A deeper integration of the two bots could allow Microsoft and Amazon to focus on their strengths and core businesses. Both assistants can do a lot today, from telling jokes and creating calendar events to letting you make purchases with your voice, but should they choose to do so, they can stop being generalists. Microsoft can go deeper into areas like helping with emails, business and enterprise services, and the kinds of things you may be more likely to do on a personal computer. And Amazon can get better at shopping and growing its third-party voice app ecosystem.
You can imagine Cortana soon delivering meeting and email summaries or entering the workplace in a bigger way, while Alexa could act as an in-store Whole Foods shopping assistant or the voice of personal or delivery drones.
Seattle could become ‘Voice City’
Ahead of the launch of the Alexa startup accelerator earlier this year, managing director Aviel Ginzburg said he wanted to make Seattle “Voice City,” a place that attracts leading minds in the field and startups looking to create amazing or practical, valuable experiences.
Right now, Amazon and Microsoft are only talking about working together by making Cortana and Alexa each other’s guests, but should the two companies decide to partner on some of their initiatives to support the development of voice computing, like the $150 million Alexa Fund or the Alexa Accelerator, Microsoft and Amazon could well make Seattle the center of conversational computing.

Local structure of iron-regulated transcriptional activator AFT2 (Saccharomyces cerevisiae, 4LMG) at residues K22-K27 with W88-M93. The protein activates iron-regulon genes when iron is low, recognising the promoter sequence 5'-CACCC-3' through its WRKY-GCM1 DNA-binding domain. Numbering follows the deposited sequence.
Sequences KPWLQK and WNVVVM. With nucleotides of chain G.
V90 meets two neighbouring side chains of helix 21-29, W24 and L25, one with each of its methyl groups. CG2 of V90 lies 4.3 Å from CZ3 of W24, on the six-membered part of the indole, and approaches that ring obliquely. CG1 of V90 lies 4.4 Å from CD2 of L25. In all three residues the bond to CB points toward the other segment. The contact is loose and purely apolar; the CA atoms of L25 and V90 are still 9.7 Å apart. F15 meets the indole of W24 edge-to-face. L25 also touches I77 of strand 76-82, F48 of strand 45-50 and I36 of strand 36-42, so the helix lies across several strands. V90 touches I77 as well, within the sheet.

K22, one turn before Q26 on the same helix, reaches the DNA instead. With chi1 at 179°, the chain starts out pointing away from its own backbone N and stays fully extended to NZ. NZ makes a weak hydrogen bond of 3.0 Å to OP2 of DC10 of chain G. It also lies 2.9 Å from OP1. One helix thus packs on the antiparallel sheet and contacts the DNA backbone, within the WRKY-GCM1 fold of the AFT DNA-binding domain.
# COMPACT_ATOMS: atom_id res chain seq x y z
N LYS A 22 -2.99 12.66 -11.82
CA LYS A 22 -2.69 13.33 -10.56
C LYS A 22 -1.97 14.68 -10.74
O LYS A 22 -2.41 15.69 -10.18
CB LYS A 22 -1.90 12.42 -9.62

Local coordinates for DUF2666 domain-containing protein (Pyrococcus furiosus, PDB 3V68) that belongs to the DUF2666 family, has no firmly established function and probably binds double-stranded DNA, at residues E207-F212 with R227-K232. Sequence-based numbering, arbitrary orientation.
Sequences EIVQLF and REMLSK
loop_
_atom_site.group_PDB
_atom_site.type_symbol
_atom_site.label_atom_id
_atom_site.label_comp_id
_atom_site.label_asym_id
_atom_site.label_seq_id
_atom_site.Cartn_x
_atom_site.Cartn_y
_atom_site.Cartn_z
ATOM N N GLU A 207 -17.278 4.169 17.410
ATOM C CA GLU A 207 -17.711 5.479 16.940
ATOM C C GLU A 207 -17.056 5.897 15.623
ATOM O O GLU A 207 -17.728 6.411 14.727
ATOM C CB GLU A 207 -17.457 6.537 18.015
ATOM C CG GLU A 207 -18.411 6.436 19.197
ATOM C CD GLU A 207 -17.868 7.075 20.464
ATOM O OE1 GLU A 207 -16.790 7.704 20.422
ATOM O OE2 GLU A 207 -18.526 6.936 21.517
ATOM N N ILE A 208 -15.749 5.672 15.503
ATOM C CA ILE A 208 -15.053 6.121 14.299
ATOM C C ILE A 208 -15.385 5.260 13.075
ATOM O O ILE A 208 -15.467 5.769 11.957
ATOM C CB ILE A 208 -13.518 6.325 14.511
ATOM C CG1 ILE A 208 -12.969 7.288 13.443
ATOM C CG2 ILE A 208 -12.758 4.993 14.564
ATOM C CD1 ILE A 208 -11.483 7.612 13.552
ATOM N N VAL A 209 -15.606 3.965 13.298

More engaging conversational AI
Amazon and Microsoft have demonstrated an outsized interest in bots that can carry on a conversation, not just connect with some cool SaaS integration or tell you jokes. Amazon has initiatives like the Alexa Prize, which entices developers to create more friendly bots, and while it’s not quite Scarlett Johansson in Her, you can test bots that try to maintain 20 minutes of conversation by saying “Alexa, let’s chat.” Microsoft, meanwhile, has built its own talkative bots, including Zo, Tay, and Xiaoice.
The two assistants already have a rapport going, although it seems a bit one-sided. When you ask your Amazon device “Alexa, do you know Cortana?,” it coyly answers with a statement such as “We’ve been hanging out more lately.” But when you ask Cortana, “Hey Cortana, do you know Alexa?,” it responds, “I don’t know Alexa, but I’ve heard of Alexa. If you have Alexa, I may have just triggered Alexa. If so, sorry Alexa.” To which your Echo might respond, “No worries.”
If the two chose to together create AI assistants that are both powerful and chatty, they could decide to make conversational prowess their distinction, not for novelty but for results.
Microsoft insists that conversational bots maintain higher levels of engagement than bots that just respond to voice commands, and more than 90 percent of Alexa skills fail to attract return visitors after their first week of activity. This lack of engagement may be why Amazon just started paying Alexa developers that create the most engaging skills.
Siri, Google Assistant, and other competitors step their game up
Apple and Google have not yet said whether they would consider a similar partnership. But when two of your biggest competitors team up, you’ve got to respond in some fashion.